How Do We Feed Our Children?by J. R. White | June 24, 2008
Tonight my son ate a sweet potato. And a few pieces of pasta. And a sauteed mushroom. And some watermelon. And a few kidney and Garbanzo beans. Oh and a few bites of chocolate and vanilla ice cream.
It was a good eating day. Some (read between the lines: most) days sitting down to eat looks more like a game of throw your food on the floor than it does anything else. And then there are the days that he doesn’t throw his food but he only wants to eat one certain thing… a whole lot of cantaloupe or crackers or, my attempt at a somewhat healthy snack, an organic, no-sugar added fruit roll-up thing. Usually those are the days that I don’t have a lot of that one certain food he wants. Of course.
But my frustration with food does not stop there. Just deciding what food to even try to get him to eat is a source of endless frustration. My criteria list is so long and exhaustive that sometimes I just want to ignore the whole food issue altogether. I mean by the time I’ve found food that is:
- Fresh — more nutrients
- Fairly produced — want others to make a living
- Local — better for the environment and supposedly keeps more nutrients
- Cruelty free — don’t want antibiotic-filled milk or caged chicken eggs
- Affordable — $8.00 for a pound of strawberries is a bit much
- Accessible — going to 7 different stores each week isn’t possible
- Somewhat kid-friendly — turnips aren’t going to be an easy sale
I’m tired. And since I’m not quite sure Baby is even going to eat the food and since there is a good chance that a bit of it will end up on my mop… well, you the issue is clear.
Probably the most frustrating thing to me is all the contrary advice and information I hear. I know that many people feel this same way; it’s the whole eggs are good for you one day, bad for you the next, and then good for you again.
Along with the changing information are the reports about how a good food may be bad depending on the pesticides used (Do the nutrients in grapes cancel out the chemical traces we’re eating?) or the container it is stored and shipped in (So is bottled water bad?). And then Wendy Moore’s article, Food, injurious food, dropped in my lap. The article is mainly about all the fillers and gross “ingredients” a 19th century London doctor discovered when he started studying food under his microscope.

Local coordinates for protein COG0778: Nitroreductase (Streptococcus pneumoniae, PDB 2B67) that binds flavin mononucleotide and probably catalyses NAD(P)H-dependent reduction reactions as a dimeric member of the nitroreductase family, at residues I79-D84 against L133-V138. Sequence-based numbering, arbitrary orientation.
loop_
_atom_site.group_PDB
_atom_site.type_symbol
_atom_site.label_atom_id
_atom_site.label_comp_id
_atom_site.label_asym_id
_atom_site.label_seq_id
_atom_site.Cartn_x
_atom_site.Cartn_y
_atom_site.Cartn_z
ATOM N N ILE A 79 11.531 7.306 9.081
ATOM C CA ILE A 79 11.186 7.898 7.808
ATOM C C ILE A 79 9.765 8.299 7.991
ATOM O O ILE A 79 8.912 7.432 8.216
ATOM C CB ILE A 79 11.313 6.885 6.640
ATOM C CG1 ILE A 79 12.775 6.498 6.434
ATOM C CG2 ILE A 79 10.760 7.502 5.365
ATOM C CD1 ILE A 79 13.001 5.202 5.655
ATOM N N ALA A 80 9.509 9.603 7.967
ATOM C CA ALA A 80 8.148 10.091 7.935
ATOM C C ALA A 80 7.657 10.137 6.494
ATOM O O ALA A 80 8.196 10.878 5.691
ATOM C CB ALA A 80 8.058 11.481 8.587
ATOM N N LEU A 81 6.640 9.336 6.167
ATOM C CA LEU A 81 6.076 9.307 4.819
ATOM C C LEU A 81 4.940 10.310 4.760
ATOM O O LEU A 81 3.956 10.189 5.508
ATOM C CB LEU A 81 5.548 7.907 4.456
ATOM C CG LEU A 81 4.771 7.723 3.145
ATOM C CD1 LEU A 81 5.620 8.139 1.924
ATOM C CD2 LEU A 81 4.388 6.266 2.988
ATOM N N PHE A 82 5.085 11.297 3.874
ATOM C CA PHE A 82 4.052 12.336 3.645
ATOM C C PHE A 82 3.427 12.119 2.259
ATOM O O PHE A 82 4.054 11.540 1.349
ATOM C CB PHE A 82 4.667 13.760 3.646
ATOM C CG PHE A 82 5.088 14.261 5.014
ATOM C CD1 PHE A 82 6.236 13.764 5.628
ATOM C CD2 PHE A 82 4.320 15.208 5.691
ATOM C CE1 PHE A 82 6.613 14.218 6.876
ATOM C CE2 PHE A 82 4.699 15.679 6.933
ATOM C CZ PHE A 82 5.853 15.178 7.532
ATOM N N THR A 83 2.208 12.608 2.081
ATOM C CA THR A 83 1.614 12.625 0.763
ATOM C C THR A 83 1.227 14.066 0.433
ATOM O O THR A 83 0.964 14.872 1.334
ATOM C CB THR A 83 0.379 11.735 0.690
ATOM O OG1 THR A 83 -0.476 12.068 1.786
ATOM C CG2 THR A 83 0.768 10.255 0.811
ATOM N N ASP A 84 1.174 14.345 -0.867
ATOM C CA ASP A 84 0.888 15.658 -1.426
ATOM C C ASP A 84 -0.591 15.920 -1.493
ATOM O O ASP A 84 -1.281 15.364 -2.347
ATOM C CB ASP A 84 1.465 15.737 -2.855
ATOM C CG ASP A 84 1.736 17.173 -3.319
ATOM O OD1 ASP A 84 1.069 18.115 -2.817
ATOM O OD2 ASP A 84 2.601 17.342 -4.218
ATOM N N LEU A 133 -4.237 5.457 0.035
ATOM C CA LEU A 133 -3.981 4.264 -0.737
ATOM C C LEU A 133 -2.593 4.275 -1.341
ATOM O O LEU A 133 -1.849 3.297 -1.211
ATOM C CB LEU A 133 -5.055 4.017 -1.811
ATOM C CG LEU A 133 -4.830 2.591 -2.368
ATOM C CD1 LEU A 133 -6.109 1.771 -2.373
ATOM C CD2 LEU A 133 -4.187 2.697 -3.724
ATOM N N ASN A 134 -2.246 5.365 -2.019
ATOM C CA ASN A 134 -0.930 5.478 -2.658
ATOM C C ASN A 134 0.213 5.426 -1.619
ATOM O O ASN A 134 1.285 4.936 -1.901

Ahhhh; what a breath of fresh air!
I know; that sounds odd. But for some reason it felt good knowing that there have always been issues surrounding the safety and quality of food. It makes me feel the same way I do about war or violence… it has always been around. So, although I’m still not sure how to best feed my babe, I can at least rest in the knowledge that few others do either.
Moore, W. (2008). Food, injurious food. BMJ, 336(7651), 1022-1022. DOI: 10.1136/bmj.39563.517292.94
Why Forgetting is Important for Brain Functions?
Decision-making: the Role of Neuronal Crowdsourcing
Environmental Factors in Development of Alzheimer’s Disease
The Mystery of Amyotrophic Lateral Sclerosis
Trans — From the Moment of Birth
Follow Me: Astrocytes in Spinal Cord Repair
This Sunday February 14th (9 p.m. ET), the Emmy-nominated Brain Games tv-show is back! Wonder junkie Jason Silva returns to our screens, teaming up with... READ MORE →
Do not miss out ever again. Subscribe to get our newsletter delivered to your inbox a few times a month.
Like what you read? Give to Brain Blogger sponsored by GNIF with a tax-deductible donation.Make A Donation